"As an artist who has worked with portraiture up to this point, I have been drawn to models I felt were compelling as subjects, who were interesting to me on an aesthetic and personal level, and that has generally been a diverse, multicultural group," said Brooklyn-based painter Tim Okamura. "I'm aware that this also happens to be a group that I believe has been under-represented in portraiture and figurative art on the whole -- to put it simply, these are faces that we need to see on gallery walls in the 21st century."
A native of Edmonton, Canada, Okamura earned a B.F.A. with Distinction at the Alberta College of Art and Design in Calgary, Canada before moving to New York City to attend the School of Visual Arts in 1991. After graduating with an M.F.A. in 1993, he permanently relocated to Brooklyn.
He describes his artwork as "investigating identity, the urban environment and contemporary iconography through a unique method of painting -- one that combines an essentially academic approach to the figure with collage, spray paint and mixed media."
His paintings are filtered through the lens of his own personal experience as someone of mixed race growing up in Canada, where he was often identified as "different," and even ridiculed for that perception. Therefore, themes including culture and ethnicity and social identity are evident in his artwork, incorporated to challenge stereotypes.
Okamura's paintings have been exhibited in galleries throughout the U.S. and Canada, and the National Portrait Gallery in London, England. He was even short-listed by the Royal Surveyor of the Queen's Picture Collection for a commissioned portrait of the Queen of England.
His paintings are featured prominently in the romantic comedy Prime (2005), a film starring Meryl Streep , Uma Thurman and Bryan Greenberg in the role of "David," a young, talented painter in his 20s living in New York City. Okamura's work is also shown in the films Jersey Girl (2004), School of Rock (2003) and Pieces of April (2003).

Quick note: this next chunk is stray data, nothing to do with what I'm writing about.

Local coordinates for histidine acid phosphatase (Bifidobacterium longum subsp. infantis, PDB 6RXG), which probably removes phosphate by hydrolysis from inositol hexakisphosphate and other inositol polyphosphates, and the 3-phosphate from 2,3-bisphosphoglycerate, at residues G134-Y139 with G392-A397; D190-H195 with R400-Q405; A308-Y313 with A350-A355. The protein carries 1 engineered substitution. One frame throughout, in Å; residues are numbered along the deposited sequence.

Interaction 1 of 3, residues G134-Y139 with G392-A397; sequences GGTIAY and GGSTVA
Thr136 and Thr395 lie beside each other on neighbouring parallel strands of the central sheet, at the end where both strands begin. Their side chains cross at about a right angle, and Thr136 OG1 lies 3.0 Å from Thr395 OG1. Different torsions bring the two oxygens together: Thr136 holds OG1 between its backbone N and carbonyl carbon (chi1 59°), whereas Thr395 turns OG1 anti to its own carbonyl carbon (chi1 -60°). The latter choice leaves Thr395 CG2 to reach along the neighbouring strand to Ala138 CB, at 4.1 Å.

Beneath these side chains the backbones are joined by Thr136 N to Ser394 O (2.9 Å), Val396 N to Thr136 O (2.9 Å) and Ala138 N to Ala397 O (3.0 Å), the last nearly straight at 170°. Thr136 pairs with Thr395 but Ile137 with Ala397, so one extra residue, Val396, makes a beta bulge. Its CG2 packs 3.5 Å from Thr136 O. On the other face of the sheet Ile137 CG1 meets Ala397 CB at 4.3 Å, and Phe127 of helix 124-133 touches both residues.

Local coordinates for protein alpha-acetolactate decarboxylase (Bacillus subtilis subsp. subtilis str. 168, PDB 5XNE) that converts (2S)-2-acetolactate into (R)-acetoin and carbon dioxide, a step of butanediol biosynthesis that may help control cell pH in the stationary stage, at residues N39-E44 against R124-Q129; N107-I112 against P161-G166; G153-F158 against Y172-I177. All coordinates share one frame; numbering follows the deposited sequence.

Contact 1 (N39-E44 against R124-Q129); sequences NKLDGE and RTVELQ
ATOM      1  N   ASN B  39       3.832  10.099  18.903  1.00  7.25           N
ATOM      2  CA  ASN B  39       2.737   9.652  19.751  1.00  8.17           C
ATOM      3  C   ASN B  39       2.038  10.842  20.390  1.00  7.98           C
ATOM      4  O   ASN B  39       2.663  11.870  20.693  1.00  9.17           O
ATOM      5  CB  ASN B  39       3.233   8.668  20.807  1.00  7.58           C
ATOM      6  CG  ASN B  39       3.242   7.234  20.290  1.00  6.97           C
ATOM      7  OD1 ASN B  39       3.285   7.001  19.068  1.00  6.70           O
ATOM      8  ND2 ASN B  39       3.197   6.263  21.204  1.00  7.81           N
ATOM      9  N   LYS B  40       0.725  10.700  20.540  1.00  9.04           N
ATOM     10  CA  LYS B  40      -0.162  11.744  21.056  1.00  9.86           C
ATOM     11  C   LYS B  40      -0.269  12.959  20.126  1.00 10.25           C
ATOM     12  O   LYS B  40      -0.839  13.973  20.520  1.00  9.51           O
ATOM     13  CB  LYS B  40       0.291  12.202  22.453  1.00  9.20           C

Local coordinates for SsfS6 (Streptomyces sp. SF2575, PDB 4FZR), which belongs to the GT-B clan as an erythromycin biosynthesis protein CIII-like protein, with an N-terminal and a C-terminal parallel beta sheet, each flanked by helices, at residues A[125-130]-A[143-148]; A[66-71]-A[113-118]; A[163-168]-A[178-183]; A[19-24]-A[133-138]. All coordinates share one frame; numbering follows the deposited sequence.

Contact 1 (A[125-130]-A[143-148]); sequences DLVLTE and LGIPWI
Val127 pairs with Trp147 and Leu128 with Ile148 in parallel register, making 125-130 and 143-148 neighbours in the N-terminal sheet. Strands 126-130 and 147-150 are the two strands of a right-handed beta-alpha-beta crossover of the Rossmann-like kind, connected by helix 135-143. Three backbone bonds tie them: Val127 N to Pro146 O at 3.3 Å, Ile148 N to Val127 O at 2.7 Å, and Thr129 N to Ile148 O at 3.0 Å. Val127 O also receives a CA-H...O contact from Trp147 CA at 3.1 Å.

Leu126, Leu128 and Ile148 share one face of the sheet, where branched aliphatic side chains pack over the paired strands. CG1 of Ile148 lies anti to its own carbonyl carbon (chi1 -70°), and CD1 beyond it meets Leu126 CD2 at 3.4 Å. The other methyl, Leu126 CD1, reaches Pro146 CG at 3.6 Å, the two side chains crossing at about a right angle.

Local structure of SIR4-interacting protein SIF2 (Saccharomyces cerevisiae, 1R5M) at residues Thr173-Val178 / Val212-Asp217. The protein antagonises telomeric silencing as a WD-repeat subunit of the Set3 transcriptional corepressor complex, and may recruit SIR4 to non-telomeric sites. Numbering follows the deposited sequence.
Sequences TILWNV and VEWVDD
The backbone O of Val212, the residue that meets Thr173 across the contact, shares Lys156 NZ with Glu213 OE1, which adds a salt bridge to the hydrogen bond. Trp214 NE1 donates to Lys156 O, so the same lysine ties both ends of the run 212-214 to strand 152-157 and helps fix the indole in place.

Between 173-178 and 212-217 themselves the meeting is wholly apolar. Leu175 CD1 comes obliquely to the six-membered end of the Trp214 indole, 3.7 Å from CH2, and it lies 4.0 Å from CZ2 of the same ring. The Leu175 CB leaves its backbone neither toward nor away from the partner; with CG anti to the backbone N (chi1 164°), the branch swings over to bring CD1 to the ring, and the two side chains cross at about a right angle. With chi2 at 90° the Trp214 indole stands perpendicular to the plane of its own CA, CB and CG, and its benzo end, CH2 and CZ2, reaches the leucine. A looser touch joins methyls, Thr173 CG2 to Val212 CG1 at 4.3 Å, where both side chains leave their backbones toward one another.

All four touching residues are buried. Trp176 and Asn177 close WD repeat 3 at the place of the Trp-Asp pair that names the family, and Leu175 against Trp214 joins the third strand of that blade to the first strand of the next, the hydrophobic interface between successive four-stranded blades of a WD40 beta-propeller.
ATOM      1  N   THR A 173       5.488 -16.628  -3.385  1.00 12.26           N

Celebrities including Thurman, John Mellencamp and Ahmir "Questlove" Thompson have obtained his paintings for their private collections. His work is included in the permanent collection of the Toronto Congress Center, Standard Chartered Bank and the Davis Museum in Massachusetts.
He has two solo exhibitions opening in September: This Story Has Not Yet Been Told...The Work of Tim Okamura at the Robert and Sallie Brown Gallery and Museum in The Sonja Haynes Stone Center for Black Culture and History at the University of North Carolina (UNC) at Chapel Hill on display Sept. 12 through Nov. 29; and Depicted/Connected: Paintings by Tim Okamura on display Sept. 20 through Oct.31 at the Joan Hisaoka Healing Arts Gallery in Washington, D.C.
Okamura was contacted by Dr. Joseph F. Jordan, associate professor, African/African-American Studies, and director of the Sonja Haynes Stone Center at UNC. He asked if the artist would be interested in putting on an exhibition to help celebrate the center's 25th anniversary.
"I was really honored and humbled to be given the opportunity, and became excited that it ended up coming together as a survey of work I've created over roughly the past 10 years," he said. "Most of these paintings have never been in the same room together, so I'm looking forward to seeing how they interact with one another."
Okamura explained his over-arching narrative for past 10 years has been about using portraiture to tell positive stories, mostly of the many friends he's made while living in New York City. In the process he discovered a welcomed challenge of telling the stories of women.
"As I explained recently, I've gravitated primarily towards painting women in the last several years, and I think that's reflected in this show," Okamura said. "But, initially, I painted my way through many different subjects, including my hip-hop heroes; I did self-portraits, or portraits of mostly male friends -- whoever was around really -- before eventually becoming focused on the idea of portraying women, which I had always found to be more challenging to depict."